Farming’s use of pesticides and herbicides tied to Parkinson’s risk

Higher disease rates seen in U.S. areas with highest use of these chemicals

Margarida Maia, PhD avatar

by Margarida Maia, PhD |

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People exposed to high levels of the pesticides and herbicides often used in farming have up to a 36% greater risk of Parkinson’s disease than those living in regions with the lowest exposure, a U.S. study reports.

The work, to be presented at the American Academy of Neurology (AAN) annual meeting in mid-April, adds to mounting evidence that exposure to environmental factors increases a person’s risk of developing or dying from Parkinson’s.

“Much more research is needed to determine these relationships and hopefully to inspire others to take steps to lower the risk of disease by reducing the levels of these pesticides,” Brittany Krzyzanowski, PhD, a research assistant professor of neuroepidemiology at Barrow Neurological Institute in Arizona, said in an academy news release.

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Pesticides, other common chemicals being seen as environmental risks

How exactly Parkinson’s develops still is unclear, but an interplay between genetics and environmental factors is thought to be behind the neurodegenerative disease.

Earlier work by Krzyzanowski has shown that breathing fine particulate matter — tiny air pollutant particles like PM2.5 — can place people at a higher risk of Parkinson’s.

For this study, Krzyzanowski reviewed a 2009 Medicare dataset covering more than 21 million people to determine the rate at which Parkinson’s is diagnosed across 10 U.S. regions, grouped by counties. The researcher then looked for a relationship between these rates and the use of 65 pesticides or herbicides.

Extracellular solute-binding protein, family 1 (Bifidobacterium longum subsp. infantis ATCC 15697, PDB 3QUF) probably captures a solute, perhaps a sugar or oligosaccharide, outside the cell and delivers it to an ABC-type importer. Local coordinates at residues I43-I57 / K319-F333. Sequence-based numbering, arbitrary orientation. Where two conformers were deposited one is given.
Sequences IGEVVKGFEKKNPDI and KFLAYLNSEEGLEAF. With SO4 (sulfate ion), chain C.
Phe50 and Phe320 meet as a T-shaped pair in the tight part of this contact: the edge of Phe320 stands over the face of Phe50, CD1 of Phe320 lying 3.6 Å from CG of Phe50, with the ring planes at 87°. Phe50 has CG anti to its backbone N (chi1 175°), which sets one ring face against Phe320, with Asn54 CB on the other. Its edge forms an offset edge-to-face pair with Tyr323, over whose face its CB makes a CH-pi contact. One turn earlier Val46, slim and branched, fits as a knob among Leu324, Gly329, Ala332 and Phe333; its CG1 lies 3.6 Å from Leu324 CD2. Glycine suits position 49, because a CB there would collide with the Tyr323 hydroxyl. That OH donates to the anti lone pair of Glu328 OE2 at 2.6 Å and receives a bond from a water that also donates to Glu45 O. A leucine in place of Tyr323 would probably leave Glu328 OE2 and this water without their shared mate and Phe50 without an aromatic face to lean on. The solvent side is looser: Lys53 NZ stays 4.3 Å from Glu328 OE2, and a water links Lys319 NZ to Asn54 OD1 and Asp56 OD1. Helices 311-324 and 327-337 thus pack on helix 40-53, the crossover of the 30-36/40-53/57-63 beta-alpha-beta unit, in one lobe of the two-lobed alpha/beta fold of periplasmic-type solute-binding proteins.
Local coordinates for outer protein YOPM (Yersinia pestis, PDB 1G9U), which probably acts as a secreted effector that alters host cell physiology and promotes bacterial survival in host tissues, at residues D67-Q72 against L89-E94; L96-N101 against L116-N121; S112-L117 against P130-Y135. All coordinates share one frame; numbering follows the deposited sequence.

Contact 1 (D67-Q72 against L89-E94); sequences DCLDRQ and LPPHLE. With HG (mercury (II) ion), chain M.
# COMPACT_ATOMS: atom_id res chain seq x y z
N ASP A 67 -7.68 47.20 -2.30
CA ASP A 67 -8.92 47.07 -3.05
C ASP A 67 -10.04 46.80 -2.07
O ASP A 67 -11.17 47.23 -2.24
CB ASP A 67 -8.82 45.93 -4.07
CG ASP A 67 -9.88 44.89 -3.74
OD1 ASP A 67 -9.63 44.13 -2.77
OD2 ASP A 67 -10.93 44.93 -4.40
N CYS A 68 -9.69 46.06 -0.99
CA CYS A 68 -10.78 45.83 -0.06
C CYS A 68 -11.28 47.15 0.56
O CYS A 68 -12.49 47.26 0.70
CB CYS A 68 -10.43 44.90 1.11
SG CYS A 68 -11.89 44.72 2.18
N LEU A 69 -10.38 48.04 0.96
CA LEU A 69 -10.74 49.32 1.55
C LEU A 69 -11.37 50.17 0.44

Previous studies suggested that a number of agricultural chemicals not only increase a person’s risk of developing Parkinson’s, but also the likelihood of disease symptoms progressing faster once diagnosed.

“It’s concerning that previous studies have identified other pesticides and herbicides as potential risk factors for Parkinson’s, and there are hundreds of pesticides that have not yet been studied for any relationship to the disease,” Krzyzanowski said.

Krzyzanowski then geocoded people with Parkinson’s to regions with varied levels of exposure to these chemicals.

High risk particularly tied to heavy exposure to a pesticide, two herbicides

“In the Rocky Mountain and Great Plains region, we identified 14 pesticides associated with Parkinson’s,” she noted, adding that this region covers parts of Colorado, Idaho, Kansas, Montana, Nebraska, Nevada, New Mexico, North Dakota, Oklahoma, South Dakota, Texas, Utah, and Wyoming.

People living in counties with heaviest use of simazine, a herbicide applied to soil to control broadleaf and grass weeds, were 36% more likely to develop Parkinson’s than those in counties with the lowest exposure (411 vs. 380 new cases of Parkinson’s for every 100,000 people).

For the herbicide atrazine, the risk increased by 31% (475 vs. 398 new Parkinson’s cases per 100,000 people) in counties with the highest exposure, and for the insecticide lindane, it rose by 25% (386 vs. 349 new Parkinson’s cases per 100,000 people). Atrazine also is used to control broadleaf grasses and annual weeds, while lindane is used to keep pests away from fruit and vegetable crops and to treat farm animals.

“Our methods enabled us to identify parts of the nation where there was a relationship between most pesticides and Parkinson’s disease and subsequently pinpoint where the relationship was strongest so we could explore specific pesticides in that region,” Krzyzanowski said.

Findings were unchanged when the researchers considered other factors that could affect Parkinson’s risk, such as air pollution.

They noted that their study was limited by needing to rely on county-level estimates of pesticide or herbicide exposure, rather than person-level data.

The work was supported by the Michael J. Fox Foundation for Parkinson’s Research.